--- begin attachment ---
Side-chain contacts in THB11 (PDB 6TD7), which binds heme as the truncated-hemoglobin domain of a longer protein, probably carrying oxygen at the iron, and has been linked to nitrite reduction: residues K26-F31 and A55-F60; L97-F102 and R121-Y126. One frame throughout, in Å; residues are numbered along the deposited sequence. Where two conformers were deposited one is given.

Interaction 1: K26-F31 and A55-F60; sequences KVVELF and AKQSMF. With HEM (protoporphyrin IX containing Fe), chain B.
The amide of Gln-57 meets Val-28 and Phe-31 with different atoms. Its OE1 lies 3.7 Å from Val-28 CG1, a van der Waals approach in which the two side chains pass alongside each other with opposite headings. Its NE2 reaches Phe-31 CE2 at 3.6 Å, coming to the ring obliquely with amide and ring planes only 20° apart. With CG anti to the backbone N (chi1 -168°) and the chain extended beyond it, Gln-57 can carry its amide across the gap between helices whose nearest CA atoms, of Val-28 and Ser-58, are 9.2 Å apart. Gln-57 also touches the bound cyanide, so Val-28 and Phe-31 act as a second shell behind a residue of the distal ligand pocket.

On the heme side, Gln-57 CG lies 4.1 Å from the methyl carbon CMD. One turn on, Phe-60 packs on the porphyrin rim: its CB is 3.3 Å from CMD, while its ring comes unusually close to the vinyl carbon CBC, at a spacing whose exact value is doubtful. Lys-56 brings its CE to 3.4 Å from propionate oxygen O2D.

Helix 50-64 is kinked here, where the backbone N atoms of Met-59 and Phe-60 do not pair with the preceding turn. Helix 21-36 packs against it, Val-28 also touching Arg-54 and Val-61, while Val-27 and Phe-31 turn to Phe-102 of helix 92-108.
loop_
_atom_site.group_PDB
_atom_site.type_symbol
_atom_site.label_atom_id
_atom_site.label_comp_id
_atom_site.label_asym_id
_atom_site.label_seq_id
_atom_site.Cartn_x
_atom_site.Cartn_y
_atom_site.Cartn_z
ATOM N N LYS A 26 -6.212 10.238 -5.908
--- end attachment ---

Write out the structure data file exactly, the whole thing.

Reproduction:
Side-chain contacts in THB11 (PDB 6TD7), which binds heme as the truncated-hemoglobin domain of a longer protein, probably carrying oxygen at the iron, and has been linked to nitrite reduction: residues K26-F31 and A55-F60; L97-F102 and R121-Y126. One frame throughout, in Å; residues are numbered along the deposited sequence. Where two conformers were deposited one is given.

Interaction 1: K26-F31 and A55-F60; sequences KVVELF and AKQSMF. With HEM (protoporphyrin IX containing Fe), chain B.
The amide of Gln-57 meets Val-28 and Phe-31 with different atoms. Its OE1 lies 3.7 Å from Val-28 CG1, a van der Waals approach in which the two side chains pass alongside each other with opposite headings. Its NE2 reaches Phe-31 CE2 at 3.6 Å, coming to the ring obliquely with amide and ring planes only 20° apart. With CG anti to the backbone N (chi1 -168°) and the chain extended beyond it, Gln-57 can carry its amide across the gap between helices whose nearest CA atoms, of Val-28 and Ser-58, are 9.2 Å apart. Gln-57 also touches the bound cyanide, so Val-28 and Phe-31 act as a second shell behind a residue of the distal ligand pocket.

On the heme side, Gln-57 CG lies 4.1 Å from the methyl carbon CMD. One turn on, Phe-60 packs on the porphyrin rim: its CB is 3.3 Å from CMD, while its ring comes unusually close to the vinyl carbon CBC, at a spacing whose exact value is doubtful. Lys-56 brings its CE to 3.4 Å from propionate oxygen O2D.

Helix 50-64 is kinked here, where the backbone N atoms of Met-59 and Phe-60 do not pair with the preceding turn. Helix 21-36 packs against it, Val-28 also touching Arg-54 and Val-61, while Val-27 and Phe-31 turn to Phe-102 of helix 92-108.
loop_
_atom_site.group_PDB
_atom_site.type_symbol
_atom_site.label_atom_id
_atom_site.label_comp_id
_atom_site.label_asym_id
_atom_site.label_seq_id
_atom_site.Cartn_x
_atom_site.Cartn_y
_atom_site.Cartn_z
ATOM N N LYS A 26 -6.212 10.238 -5.908